There is no cure for Raynaud’s phenomenon. Most people with the condition can prevent symptoms by keeping warm. Some people may find that certain medications or surgeries help with symptoms.

Raynaud’s phenomenon caused by another condition may regress if the underlying cause is treated.

When does it hurt?

Raynaud’s phenomenon causes a person to experience pain in cold or stressful situations. This can include taking something out of a freezer or holding a glass of cold water.

Learn about what conditions can turn the nails blue.


Arthritis is a general term for damage to the cartilage. More than 100 different disorders can cause damage to the cartilage and pain, swelling, and stiffness in joints.

The most common type of arthritis is osteoarthritis. Osteoarthritis occurs when the cartilage that protects a joint wears away over time. This wear and tear cause the bones in the joint to rub against each other, leading to pain and stiffness.

Another common type of arthritis is rheumatoid arthritis (RA). It is an autoimmune condition that occurs when a person’s immune system mistakenly attacks the tissues in the joints. Rheumatoid arthritis can cause inflammation and pain. Over time, this inflammation can lead to permanent joint damage.

RA commonly affects the joints of the fingers and wrists.

Common symptoms of arthritis include:

  • swelling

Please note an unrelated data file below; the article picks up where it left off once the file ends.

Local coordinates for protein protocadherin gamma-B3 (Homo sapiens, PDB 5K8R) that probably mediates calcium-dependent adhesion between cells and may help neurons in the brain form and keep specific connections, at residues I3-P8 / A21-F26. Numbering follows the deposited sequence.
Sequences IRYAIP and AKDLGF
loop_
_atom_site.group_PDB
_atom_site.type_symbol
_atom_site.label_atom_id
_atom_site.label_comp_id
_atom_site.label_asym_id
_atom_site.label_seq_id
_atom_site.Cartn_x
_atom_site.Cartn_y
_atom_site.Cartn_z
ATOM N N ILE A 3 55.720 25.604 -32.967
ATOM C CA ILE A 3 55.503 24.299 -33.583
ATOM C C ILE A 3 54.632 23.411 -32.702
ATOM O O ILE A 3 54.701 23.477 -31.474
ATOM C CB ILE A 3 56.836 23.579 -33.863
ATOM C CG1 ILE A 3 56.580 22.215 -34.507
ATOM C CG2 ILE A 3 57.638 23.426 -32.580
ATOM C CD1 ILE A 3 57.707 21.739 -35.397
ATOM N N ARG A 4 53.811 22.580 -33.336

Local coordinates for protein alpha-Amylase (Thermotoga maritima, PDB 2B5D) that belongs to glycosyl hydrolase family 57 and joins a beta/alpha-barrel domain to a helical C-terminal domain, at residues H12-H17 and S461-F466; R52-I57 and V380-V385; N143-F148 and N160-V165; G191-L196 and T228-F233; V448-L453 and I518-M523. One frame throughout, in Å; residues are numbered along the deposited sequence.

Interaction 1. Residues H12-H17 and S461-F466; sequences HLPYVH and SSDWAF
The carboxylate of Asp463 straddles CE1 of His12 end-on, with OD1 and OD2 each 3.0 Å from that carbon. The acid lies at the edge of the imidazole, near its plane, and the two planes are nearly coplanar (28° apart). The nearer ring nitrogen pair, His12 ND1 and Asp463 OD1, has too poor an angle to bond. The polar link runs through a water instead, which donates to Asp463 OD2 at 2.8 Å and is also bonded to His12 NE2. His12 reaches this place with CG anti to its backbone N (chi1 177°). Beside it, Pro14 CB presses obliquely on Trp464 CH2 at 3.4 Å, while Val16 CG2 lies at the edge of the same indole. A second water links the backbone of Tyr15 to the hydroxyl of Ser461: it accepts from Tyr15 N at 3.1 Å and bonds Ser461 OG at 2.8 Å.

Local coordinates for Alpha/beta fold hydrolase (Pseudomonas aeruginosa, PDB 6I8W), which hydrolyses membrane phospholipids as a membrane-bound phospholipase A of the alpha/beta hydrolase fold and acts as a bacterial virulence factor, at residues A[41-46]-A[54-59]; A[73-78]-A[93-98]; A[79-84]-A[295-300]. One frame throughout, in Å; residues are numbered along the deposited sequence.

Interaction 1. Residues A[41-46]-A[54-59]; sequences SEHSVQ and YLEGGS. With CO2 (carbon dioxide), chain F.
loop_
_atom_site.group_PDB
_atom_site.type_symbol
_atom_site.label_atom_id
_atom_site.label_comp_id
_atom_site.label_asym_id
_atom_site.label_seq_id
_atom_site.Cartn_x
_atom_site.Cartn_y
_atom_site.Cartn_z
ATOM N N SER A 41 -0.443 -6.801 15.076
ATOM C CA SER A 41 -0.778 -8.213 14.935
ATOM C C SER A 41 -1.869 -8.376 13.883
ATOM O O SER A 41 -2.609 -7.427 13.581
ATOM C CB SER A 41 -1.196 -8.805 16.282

• pain
  • stillness
  • reduced range of motion

Treatment depends on the type of arthritis but can include:

People with symptoms of RA may need to see a rheumatologist who can prescribe medications to help preserve their joints.

When does it hurt?

Different forms of arthritis may cause pain at other times. Arthritis may cause pain when:

  • bending or straightening fingers
  • trying to grip objects
  • performing repetitive motions, such as typing or texting
  • trying to pinch objects
  • in cold weather

Learn more about arthritis in the hands here.

Carpal tunnel syndrome

Carpal tunnel syndrome occurs when the median nerve, which runs through the wrist, becomes compressed or squeezed.

Symptoms of carpal tunnel syndrome include:

  • numbness, tingling, burning, or pain, especially in the thumb, index, middle, and ring fingers
  • shock-like sensations in the thumb, index, middle, and ring fingers
  • pain or tingling that travels up the forearm to the shoulder
  • weakness or clumsiness of the hand
  • dropping things

Most of carpal tunnel syndrome cases begin gradually and without a specific injury. As it progresses, symptoms may occur more frequently and for longer.

As carpal tunnel syndrome can worsen over time, early diagnosis is important.

Treatment options for carpal tunnel syndrome can include:

  • wearing a splint or brace
  • NSAIDs
  • modifying activities that aggravate the condition
  • nerve gliding exercises
  • physical therapy
  • steroid injections
  • surgery

When does it hurt?

A person may experience pain due to carpal tunnel syndrome during tasks that bend the wrist, such as:

  • during sleep
  • using a phone
  • driving
  • reading a book

Learn about the best exercises for carpal tunnel syndrome here.

Other causes of finger pain

Other causes of pain in the fingers may include:

  • extensor tendonitis, also known as mallet or baseball finger, happens when a sudden blow causes a person’s fingertip to droop
  • ganglion cyst, which is a lump that forms on the finger or wrist
  • RSI

Learn about other causes of pain in the finger joints here.

There are numerous causes of pain in the wrist. Some may occur anywhere on the body, and some are specific to the hand and wrist.